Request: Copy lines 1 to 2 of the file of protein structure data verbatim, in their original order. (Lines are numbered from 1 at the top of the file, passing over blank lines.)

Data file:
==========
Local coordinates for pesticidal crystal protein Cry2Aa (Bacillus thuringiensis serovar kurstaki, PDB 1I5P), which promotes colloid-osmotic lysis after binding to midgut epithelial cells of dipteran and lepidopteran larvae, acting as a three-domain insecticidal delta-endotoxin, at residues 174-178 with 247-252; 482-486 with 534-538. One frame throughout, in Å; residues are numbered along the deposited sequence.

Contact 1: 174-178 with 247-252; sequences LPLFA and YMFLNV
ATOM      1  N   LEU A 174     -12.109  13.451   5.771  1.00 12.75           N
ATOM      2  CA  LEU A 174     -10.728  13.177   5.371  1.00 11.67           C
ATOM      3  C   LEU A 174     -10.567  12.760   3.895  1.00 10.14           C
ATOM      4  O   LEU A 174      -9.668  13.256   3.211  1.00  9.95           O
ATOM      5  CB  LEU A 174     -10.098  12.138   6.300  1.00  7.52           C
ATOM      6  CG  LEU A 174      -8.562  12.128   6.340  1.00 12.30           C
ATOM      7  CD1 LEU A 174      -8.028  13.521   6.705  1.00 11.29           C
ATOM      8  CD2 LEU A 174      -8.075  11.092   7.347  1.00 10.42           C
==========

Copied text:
Local coordinates for pesticidal crystal protein Cry2Aa (Bacillus thuringiensis serovar kurstaki, PDB 1I5P), which promotes colloid-osmotic lysis after binding to midgut epithelial cells of dipteran and lepidopteran larvae, acting as a three-domain insecticidal delta-endotoxin, at residues 174-178 with 247-252; 482-486 with 534-538. One frame throughout, in Å; residues are numbered along the deposited sequence.

Contact 1: 174-178 with 247-252; sequences LPLFA and YMFLNV